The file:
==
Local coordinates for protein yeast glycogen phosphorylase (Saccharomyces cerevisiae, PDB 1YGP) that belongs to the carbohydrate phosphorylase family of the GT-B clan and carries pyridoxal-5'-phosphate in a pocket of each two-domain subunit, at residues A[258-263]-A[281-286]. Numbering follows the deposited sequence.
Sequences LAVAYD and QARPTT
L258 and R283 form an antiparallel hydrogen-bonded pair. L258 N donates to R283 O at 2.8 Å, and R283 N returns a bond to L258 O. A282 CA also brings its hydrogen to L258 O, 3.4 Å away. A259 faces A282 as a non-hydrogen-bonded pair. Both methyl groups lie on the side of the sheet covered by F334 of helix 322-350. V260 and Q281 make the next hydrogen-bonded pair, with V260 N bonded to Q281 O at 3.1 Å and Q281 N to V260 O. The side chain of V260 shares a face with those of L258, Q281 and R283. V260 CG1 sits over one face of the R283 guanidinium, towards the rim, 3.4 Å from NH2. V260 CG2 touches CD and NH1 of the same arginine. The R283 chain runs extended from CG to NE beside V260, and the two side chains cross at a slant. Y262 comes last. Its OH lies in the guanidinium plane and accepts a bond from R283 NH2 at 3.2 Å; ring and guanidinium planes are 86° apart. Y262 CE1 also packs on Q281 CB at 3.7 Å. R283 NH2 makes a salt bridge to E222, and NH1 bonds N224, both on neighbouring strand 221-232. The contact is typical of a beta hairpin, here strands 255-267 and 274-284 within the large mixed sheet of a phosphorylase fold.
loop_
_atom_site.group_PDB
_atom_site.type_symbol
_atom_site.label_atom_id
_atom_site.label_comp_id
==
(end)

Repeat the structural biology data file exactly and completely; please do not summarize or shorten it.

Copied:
Local coordinates for protein yeast glycogen phosphorylase (Saccharomyces cerevisiae, PDB 1YGP) that belongs to the carbohydrate phosphorylase family of the GT-B clan and carries pyridoxal-5'-phosphate in a pocket of each two-domain subunit, at residues A[258-263]-A[281-286]. Numbering follows the deposited sequence.
Sequences LAVAYD and QARPTT
L258 and R283 form an antiparallel hydrogen-bonded pair. L258 N donates to R283 O at 2.8 Å, and R283 N returns a bond to L258 O. A282 CA also brings its hydrogen to L258 O, 3.4 Å away. A259 faces A282 as a non-hydrogen-bonded pair. Both methyl groups lie on the side of the sheet covered by F334 of helix 322-350. V260 and Q281 make the next hydrogen-bonded pair, with V260 N bonded to Q281 O at 3.1 Å and Q281 N to V260 O. The side chain of V260 shares a face with those of L258, Q281 and R283. V260 CG1 sits over one face of the R283 guanidinium, towards the rim, 3.4 Å from NH2. V260 CG2 touches CD and NH1 of the same arginine. The R283 chain runs extended from CG to NE beside V260, and the two side chains cross at a slant. Y262 comes last. Its OH lies in the guanidinium plane and accepts a bond from R283 NH2 at 3.2 Å; ring and guanidinium planes are 86° apart. Y262 CE1 also packs on Q281 CB at 3.7 Å. R283 NH2 makes a salt bridge to E222, and NH1 bonds N224, both on neighbouring strand 221-232. The contact is typical of a beta hairpin, here strands 255-267 and 274-284 within the large mixed sheet of a phosphorylase fold.
loop_
_atom_site.group_PDB
_atom_site.type_symbol
_atom_site.label_atom_id
_atom_site.label_comp_id